Denethor is having one of these moments right about now. He has to understand that he is *not* on par with the divine. His own rebellion is nothing compared to the might and will of the One. The mariner is going to compound this sense, but then offer some kind of solace - that which is most fearsome is also that which will be your salvation. The mariner is trying to show Denethor a different way of viewing both loves that frighten and fascinate him - love of the divine/eternal and love of the mortal/temporal. Denethor *does* get it at one level - he does see that the motive force behind the Downfall was the desire for divine, and that this desire is part of proper nature of Men. When frustrated, however, it flows into darker paths. What Sauron corrupted, what Morgoth corrupted, was love. And he senses that love within the mortal world is preparation for a kind of transformation brought about by death, yet Denethor cannot help but love - deeply, passionately, fully - what is right here and right now, even in the face of knowing it will all end. While Denethor philosophically understands that the temporal world is not "true" and that there is more beyond certain knowledge, still he demands that the mariner acknowledge that death/ruin is *an end* to something that is good in and of itself, with no reference to what the One desires or plans. The ability of Men to create something new and introduce uncertainty underpins their restlessness - the sense that they don't belong to Arda - but also makes them possessive of what is, as they see themselves as creators. They remake the world in their own image, introducing both a sense of ownership and a certain degree of narcissism. It is love, subject to hallowing and to corruption in equal measure. In The Rime of the Ancient Mariner, the narrator kills the Albatross because it is something he desires, but it is beyond his grasp. Then there is this strange passage:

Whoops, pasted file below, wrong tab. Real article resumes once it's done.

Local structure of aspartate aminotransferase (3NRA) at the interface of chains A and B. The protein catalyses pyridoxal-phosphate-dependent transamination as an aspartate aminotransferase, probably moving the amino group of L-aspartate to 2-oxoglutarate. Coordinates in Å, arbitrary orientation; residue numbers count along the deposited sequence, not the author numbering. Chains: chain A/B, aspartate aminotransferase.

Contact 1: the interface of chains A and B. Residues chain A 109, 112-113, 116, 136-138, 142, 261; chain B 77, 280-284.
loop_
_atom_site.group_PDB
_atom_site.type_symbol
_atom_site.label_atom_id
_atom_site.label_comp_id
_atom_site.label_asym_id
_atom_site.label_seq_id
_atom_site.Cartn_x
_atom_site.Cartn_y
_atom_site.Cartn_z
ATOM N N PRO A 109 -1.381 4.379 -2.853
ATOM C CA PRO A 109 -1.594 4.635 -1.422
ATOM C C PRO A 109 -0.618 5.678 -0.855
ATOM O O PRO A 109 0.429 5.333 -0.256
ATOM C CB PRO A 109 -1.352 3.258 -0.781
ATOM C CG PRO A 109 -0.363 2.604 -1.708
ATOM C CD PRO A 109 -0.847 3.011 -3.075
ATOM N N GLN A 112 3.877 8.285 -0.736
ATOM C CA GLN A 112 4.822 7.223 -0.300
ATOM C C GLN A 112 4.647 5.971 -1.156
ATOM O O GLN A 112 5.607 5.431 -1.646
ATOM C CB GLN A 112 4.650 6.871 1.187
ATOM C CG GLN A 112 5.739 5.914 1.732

He lov'd the bird that lov'd the man
Who shot him with his bow.
The man killed the bird that loved him, but was beyond his grasp. The bird in turn was loved by a creator figure, who punished the man for the denial of love that could not be possessed:
Quoth he the man hath penance done,
and penance more will do.